The way we talk about things can often influence the way we think about them.
At Clinical Yoga Institute we believe in “person first”. This means that we prioritize the identity of individuals as human beings with unique experiences and identities over their status. For example, we avoid describing people as “depressed” and instead refer to them as “a person who is depressed.”
This concept can be carried out as well in the way we refer to BIPOC (Black, Indigenous, and People of Color) and LGBTQ (Lesbian, Gay, Bisexual, Transgender, and Queer or Questioning) The continued use of “minority or marginalized” sets up BIPOC or LGBTQ communities in terms of their quantity instead of their quality and removes their personhood.
The word “minority” also emphasizes the power differential between “majority” and “minority” groups and can make BIPOC or LGBTQ feel as though “minority” is synonymous with inferiority. Though “minority” and “marginalized” may continue to be used in academic spaces, we understand how these terms create and perpetuate negative images and stereotypes of individuals that identify as BIPOC or LGBTQ.
Clinical Yoga Institute honors the unique experiences of Black and Indigenous individuals, People Of Color, LGBTQ and their communities. We believe in the right to be treated with dignity and respect. We strive to better understand, and effectively respond to the range of experiences held by individuals and families with diverse values, beliefs, and sexual orientations, in addition to backgrounds that vary by race, ethnicity, religion, and language.
What about those folks that identify as both? According to a UCLA Health article, youth who are Black, Indigenous and people of color (BIPOC) that also identify as LGBTQ+ representation of sexual orientations and gender identities experience higher rates of social discrimination and isolation, including bullying, family rejection and a lack of social support. Here are ways that families and friends can support LGBTQ+ and LGBTQ2S (Two-spirit*) -identified BIPOC youth:
● Help them find diverse representation: It is empowering for youth to see positive, diverse representations of people like them. Connect youth with TV shows, movies, books and social media that represent lives and experiences that mirror their own. This can help to affirm their identity.
● Listen and learn: As youth explain their experiences and identities, it is important to listen to them in a non-judgmental manner. Many of the terms youth use to describe themselves may be new to you (i.e. pansexual, genderqueer) and if so, it can be helpful to do some research before re-engaging in a conversation. This will reaffirm your willingness to support them.
● Encourage access to social groups and support: It is important for young people to be around other youth like themselves. Studies have shown that the more LGBTQ+ youth of color interact with each other, the more resilient they become. Further research has shown that youths who participated in a diverse and multicultural school-based Gay Straight Alliance (GSA) were less likely to miss school due to safety concerns, less likely to feel unsafe because of their sexual orientation and more likely to feel a greater sense of belonging in their school community. For youth without access to in-person resources, there are a number of online support communities that can offer support.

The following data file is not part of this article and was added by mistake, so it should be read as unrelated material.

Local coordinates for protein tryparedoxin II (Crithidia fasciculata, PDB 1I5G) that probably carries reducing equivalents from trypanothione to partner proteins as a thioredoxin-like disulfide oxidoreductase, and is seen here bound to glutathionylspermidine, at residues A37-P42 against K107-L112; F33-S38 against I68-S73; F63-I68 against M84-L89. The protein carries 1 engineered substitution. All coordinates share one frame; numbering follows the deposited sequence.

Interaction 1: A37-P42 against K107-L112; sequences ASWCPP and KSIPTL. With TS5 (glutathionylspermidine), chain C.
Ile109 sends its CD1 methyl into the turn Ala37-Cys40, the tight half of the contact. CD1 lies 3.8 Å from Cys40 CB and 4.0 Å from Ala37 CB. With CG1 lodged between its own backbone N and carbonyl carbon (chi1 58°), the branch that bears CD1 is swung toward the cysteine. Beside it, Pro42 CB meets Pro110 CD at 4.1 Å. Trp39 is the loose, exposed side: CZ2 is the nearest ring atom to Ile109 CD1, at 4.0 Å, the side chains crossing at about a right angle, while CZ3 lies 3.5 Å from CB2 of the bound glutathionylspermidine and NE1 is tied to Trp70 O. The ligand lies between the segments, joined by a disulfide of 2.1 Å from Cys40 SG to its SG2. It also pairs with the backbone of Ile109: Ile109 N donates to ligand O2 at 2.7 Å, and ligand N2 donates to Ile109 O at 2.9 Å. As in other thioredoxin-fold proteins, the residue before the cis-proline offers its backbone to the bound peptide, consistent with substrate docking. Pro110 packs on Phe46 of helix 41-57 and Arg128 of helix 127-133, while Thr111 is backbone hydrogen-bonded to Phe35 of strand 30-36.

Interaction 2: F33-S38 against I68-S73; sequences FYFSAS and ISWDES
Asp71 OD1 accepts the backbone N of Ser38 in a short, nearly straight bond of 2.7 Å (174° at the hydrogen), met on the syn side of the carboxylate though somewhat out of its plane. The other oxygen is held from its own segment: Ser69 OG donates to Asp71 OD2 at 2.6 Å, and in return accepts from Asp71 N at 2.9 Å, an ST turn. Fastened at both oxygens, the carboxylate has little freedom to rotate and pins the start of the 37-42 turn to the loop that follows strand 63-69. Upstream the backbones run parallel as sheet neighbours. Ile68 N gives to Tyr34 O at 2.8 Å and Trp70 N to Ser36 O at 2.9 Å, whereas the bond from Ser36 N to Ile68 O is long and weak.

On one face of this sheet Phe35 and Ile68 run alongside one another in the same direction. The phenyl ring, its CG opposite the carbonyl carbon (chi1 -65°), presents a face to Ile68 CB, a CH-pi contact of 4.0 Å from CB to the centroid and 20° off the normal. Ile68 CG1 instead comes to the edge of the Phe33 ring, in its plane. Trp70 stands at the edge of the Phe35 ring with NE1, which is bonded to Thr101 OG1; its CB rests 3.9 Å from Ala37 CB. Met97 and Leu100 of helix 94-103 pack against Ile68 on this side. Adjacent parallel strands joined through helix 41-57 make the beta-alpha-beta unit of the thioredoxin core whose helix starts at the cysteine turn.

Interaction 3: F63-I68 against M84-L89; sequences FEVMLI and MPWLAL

● Believe them, while also supporting their exploration: It has been well-demonstrated that few youths will change their minds about identifying as LGBTQ+. It is important to recognize that these identities are not a phase. At the same time, it is important to encourage and support exploration of gender and sexuality. Many youths will shift identity descriptors over time, depending on what feels most affirming, for example switching from identifying as “gay” to “queer” or from “transgender” to “genderqueer.” Though it may be confusing at first, these identity descriptors can be important in helping youth feel comfortable and understood.
● Advocate for inclusion in school curricula: The histories and key events for BIPOC and LGBTQ+ people are often left out of school curricula. It has been shown that Black and Indigenous LGBTQ+ students who had some positive representation in their curricula were less likely to feel unsafe in their sexual orientation and gender expression. Encourage your local schools to upgrade their lessons to include this important history and information.
● Seek out alternative histories: In addition to advocating for inclusion in school curricula, help youth discover their history and the people who have fought for them. So much of mainstream LGBTQ+ history focuses on white people, even though an enormous part of LGBTQ+ rights were achieved because of the efforts of BIPOC individuals like Sylvia Rivera and Marsha P. Johnson. Learning more about tribal histories can empower Indigenous youth by understanding that Two-Spirit people (LGBTQ2S) hold unique and powerful roles within their communities.
● Encourage other adults to do the same: Support BIPOC LGBTQ+ youth if they choose to have similar conversations with other adults such as extended family and family friends. Encourage other adults to listen openly and without judgement, to affirm youth in their exploration of identity descriptors and to encourage their search for social groups. LGBTQ+ youth benefit most from a robust community of support — a network of both peers and adults.
According to the MHA, 41% of our US population are BIPOC. 30% identify as LGBTQ. For more information on how to support individuals or for mental health help please reach out to https://mhanational.org or www.connect.uclahealth.org